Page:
This course covers the three most popular package ecosystems for data transformation in R: base R, tidyverse and data.table. You will see which options are better suited for specific use cases in terms of stability, features, speed and consistency.
- Get familiar with the main approaches for data handling in R
- Understand the advantages and disadvantages of each option
Data can come in many shapes and formats from various sources. The first step before any statistical analysis can be done, is to transform the data to the most suitable format. Depending on the use case, this step might require different packages.
In R, there exist three different package ecosystems to transform data, namely base R, tidyverse and data.table. Although functions can easily be combined across these ecosystems, it is not always possible due to subtle differences.
The most important difference lies in the fact, that each ecosystem has its own data frame object defined: data frames, tibbles and data tables. Although tibbles and data tables inherit behavior from their common ancestor data frame, some small differences make them hard to re-use in different ecosystems. Choose your door wisely.
The base R Package Ecosystem
The base R package is already integrated into the basic R installation. Thus, it can be easily used even within very restrictive IT landscapes. It is also an appropriate choice for environments, where frequent package installations and updates might be unfeasible.
The base R package has already stood the test of time and is considered to be very stable, with only very few changes even over major version updates. Chances are high, that some dated R code would still work after years, even on different machines or operating systems.
However, base R does not have the fastest performance for large data sets, compared to other packages and tools. In addition, due to its long history, some base R functions lack consistency and make common workflows harder to integrate. The feature set of base R for data manipulation tasks like joins or reshaping/pivoting, is also lacking behind other packages.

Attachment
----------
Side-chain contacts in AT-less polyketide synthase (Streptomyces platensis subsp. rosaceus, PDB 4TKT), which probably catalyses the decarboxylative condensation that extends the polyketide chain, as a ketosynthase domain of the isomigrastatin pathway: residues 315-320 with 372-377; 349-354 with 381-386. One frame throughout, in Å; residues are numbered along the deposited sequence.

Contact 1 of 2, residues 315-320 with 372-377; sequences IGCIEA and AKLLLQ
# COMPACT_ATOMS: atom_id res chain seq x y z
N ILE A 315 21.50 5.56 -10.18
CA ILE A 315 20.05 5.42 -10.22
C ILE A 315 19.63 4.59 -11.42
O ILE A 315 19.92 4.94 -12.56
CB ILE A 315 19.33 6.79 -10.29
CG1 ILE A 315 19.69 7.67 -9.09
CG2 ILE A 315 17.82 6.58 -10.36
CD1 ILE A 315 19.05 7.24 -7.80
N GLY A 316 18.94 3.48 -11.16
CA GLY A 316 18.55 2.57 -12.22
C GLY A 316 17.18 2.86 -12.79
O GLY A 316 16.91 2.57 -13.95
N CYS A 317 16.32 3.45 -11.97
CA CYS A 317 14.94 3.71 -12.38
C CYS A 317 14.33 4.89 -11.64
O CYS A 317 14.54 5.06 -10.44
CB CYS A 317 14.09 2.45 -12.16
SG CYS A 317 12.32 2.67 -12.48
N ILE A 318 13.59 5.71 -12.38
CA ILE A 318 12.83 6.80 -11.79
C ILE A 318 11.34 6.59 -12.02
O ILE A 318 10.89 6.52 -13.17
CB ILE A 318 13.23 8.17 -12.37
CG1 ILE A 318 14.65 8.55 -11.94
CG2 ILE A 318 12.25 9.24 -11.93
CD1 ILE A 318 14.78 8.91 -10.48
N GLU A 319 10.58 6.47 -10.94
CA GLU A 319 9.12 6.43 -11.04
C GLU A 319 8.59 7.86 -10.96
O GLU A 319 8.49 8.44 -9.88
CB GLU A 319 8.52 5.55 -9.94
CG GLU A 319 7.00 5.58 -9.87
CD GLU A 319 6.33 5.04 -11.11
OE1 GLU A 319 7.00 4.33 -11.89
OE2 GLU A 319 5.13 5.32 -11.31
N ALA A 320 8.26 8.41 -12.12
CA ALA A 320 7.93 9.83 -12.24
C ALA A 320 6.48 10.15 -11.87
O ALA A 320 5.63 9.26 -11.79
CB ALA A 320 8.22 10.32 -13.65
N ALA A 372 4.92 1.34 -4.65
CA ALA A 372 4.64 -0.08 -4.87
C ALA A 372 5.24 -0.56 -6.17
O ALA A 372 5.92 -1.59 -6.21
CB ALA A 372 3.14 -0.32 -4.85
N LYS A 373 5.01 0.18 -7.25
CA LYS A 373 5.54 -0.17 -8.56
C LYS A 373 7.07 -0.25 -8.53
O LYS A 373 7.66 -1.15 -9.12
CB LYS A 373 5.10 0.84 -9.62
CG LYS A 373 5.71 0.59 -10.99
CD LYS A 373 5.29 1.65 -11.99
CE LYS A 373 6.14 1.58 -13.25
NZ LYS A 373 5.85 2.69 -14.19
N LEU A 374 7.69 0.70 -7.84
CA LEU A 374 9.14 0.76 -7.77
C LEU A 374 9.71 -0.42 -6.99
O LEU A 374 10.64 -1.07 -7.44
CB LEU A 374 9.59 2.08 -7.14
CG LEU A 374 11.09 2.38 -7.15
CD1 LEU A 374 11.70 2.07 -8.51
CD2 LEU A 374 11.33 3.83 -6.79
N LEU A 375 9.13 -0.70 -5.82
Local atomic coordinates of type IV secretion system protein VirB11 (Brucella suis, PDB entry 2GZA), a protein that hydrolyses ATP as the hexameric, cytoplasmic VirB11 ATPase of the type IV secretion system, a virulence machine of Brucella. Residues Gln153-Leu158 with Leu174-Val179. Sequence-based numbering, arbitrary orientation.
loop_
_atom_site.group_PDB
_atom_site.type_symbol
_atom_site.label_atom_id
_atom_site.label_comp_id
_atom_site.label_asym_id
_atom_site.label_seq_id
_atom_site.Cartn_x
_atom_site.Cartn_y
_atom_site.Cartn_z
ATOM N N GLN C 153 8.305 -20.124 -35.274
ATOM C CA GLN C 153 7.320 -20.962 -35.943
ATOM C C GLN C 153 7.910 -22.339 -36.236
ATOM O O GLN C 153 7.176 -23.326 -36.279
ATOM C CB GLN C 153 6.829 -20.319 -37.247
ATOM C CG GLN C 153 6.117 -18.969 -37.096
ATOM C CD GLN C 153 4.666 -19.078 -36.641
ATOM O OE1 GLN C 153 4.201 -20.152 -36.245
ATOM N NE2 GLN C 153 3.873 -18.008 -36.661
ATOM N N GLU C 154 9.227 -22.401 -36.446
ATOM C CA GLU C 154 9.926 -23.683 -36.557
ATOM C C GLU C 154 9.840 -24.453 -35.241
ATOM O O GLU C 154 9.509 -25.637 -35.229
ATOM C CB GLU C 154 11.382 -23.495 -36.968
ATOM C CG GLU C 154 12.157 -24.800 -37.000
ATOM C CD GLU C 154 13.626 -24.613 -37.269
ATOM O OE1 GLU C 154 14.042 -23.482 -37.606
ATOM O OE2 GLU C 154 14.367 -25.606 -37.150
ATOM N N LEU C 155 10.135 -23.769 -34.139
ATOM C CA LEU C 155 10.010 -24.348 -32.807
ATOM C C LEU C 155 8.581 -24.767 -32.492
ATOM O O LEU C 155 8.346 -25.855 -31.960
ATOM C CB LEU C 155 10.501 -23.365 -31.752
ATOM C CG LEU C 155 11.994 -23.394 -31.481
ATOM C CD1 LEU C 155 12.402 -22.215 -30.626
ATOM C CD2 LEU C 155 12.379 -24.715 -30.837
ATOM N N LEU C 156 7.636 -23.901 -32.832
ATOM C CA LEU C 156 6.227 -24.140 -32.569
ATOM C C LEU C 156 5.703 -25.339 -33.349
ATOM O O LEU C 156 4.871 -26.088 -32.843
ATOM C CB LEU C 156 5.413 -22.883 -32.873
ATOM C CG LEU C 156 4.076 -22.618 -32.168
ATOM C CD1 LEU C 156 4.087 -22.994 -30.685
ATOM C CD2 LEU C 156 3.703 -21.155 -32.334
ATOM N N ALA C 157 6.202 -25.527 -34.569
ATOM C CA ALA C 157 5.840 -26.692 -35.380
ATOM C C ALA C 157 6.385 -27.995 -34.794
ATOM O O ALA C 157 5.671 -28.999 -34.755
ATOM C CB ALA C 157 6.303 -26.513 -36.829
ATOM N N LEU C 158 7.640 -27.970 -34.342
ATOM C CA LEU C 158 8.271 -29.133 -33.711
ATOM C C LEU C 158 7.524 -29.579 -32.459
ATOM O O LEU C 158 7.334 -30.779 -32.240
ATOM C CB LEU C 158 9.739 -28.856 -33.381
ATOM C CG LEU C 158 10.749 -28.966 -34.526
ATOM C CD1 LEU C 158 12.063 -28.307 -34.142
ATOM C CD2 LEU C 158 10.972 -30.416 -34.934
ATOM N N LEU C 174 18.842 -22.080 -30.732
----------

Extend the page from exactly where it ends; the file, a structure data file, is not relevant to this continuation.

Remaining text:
Since base R is installed on every machine running R, it is important for every data scientist to know its features. Its power might surprise you, and you never know which machine you end up working with.
The tidyverse Package Ecosystem
The tidyverse package ecosystem provides many packages for data manipulation—most importantly dplyr and tidyr. These packages are well maintained and already widely adopted in the R community. Its clear and consistent syntax makes learning a breeze. Moreover, all common functions (or verbs) can be combined using the pipe
The feature set of tidyverse for data reshaping and joins is unparalleled in the R ecosystem. Through extension packages like dbplyr and sparklyr, you can even write queries for database or hadoop cluster back ends. The respective queries get translated for the specific back end.
On the other hand, tidyverse has many package dependencies and it might be hard to install and maintain these dependencies in specific IT environments and production systems. The tidyverse packages are still subject to change but should become more stable in future versions.
The data.table Package Ecosystem
data.table is a highly optimized, in-memory transformation and query interface for tabular data. It is very well suited for operations like joins, value updates and filters on large tables (e.g. 10M rows+). The main reason for the large speed gains lies in the fact that data.table is very memory-efficient and tries to avoid copies of large tables as much as possible.
Data tables have some additional features compared to conventional data frames. One can apply data transformation functions directly inside the subset operator
[ for example. However, these additional features might lead to constructs which are hard to understand for beginners or non- data table users.
Data table is still one of the fastest in-memory tabular format on the planet. The data.table function
fread(), is currently the fastest function to read large comma-separated files within R (and also among other languages). The biggest reason for using data.table is simple: speed.
Pros and Cons
Depending on the requirements for the use cases, specific package ecosystems stand out against its peers:
- In terms of stability of the code (over years), the base R package should be considered.
- The feature set for data manipulation seems to be broadest in the tidyverse ecosystem.
- The data.table package is (still) the speed champion.
- Interoperability and consistency for different data transformation problems seems to be best handled by the tidyverse ecosystem.
Quiz: Which Package Ecosystem to Choose with Storage Backends?Which R package ecosystem shall be chosen if data transformation code needs to be clean, fast and extensible through many storage backends?
- base R
Quiz: Which Package Ecosystem to Choose for Stability?Which R package ecosystem shall be chosen if data transformation code shall be very stable and not many features are required?
- base R
Quiz: Which Package Ecosystem to Choose for Large Data Sets?Which R package ecosystem shall be chosen if huge data sets need to be processed and therefore maximum performance is required?
- base R